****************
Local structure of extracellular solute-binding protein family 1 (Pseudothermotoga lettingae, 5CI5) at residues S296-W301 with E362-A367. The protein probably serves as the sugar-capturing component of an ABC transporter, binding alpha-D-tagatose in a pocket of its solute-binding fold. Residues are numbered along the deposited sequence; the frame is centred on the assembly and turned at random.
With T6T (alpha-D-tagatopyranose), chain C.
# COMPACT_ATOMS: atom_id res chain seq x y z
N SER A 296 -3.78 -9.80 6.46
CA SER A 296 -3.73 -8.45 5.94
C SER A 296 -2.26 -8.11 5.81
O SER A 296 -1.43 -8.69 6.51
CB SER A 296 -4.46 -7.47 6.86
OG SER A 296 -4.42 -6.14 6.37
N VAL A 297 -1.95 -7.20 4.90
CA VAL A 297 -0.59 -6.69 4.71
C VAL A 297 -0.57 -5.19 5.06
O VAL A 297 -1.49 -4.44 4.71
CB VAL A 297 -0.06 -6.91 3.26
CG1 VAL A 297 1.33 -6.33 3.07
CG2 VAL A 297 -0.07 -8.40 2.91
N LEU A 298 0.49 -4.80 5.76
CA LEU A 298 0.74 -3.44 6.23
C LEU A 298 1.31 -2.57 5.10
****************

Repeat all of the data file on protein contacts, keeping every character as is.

Local structure of extracellular solute-binding protein family 1 (Pseudothermotoga lettingae, 5CI5) at residues S296-W301 with E362-A367. The protein probably serves as the sugar-capturing component of an ABC transporter, binding alpha-D-tagatose in a pocket of its solute-binding fold. Residues are numbered along the deposited sequence; the frame is centred on the assembly and turned at random.
With T6T (alpha-D-tagatopyranose), chain C.
# COMPACT_ATOMS: atom_id res chain seq x y z
N SER A 296 -3.78 -9.80 6.46
CA SER A 296 -3.73 -8.45 5.94
C SER A 296 -2.26 -8.11 5.81
O SER A 296 -1.43 -8.69 6.51
CB SER A 296 -4.46 -7.47 6.86
OG SER A 296 -4.42 -6.14 6.37
N VAL A 297 -1.95 -7.20 4.90
CA VAL A 297 -0.59 -6.69 4.71
C VAL A 297 -0.57 -5.19 5.06
O VAL A 297 -1.49 -4.44 4.71
CB VAL A 297 -0.06 -6.91 3.26
CG1 VAL A 297 1.33 -6.33 3.07
CG2 VAL A 297 -0.07 -8.40 2.91
N LEU A 298 0.49 -4.80 5.76
CA LEU A 298 0.74 -3.44 6.23
C LEU A 298 1.31 -2.57 5.10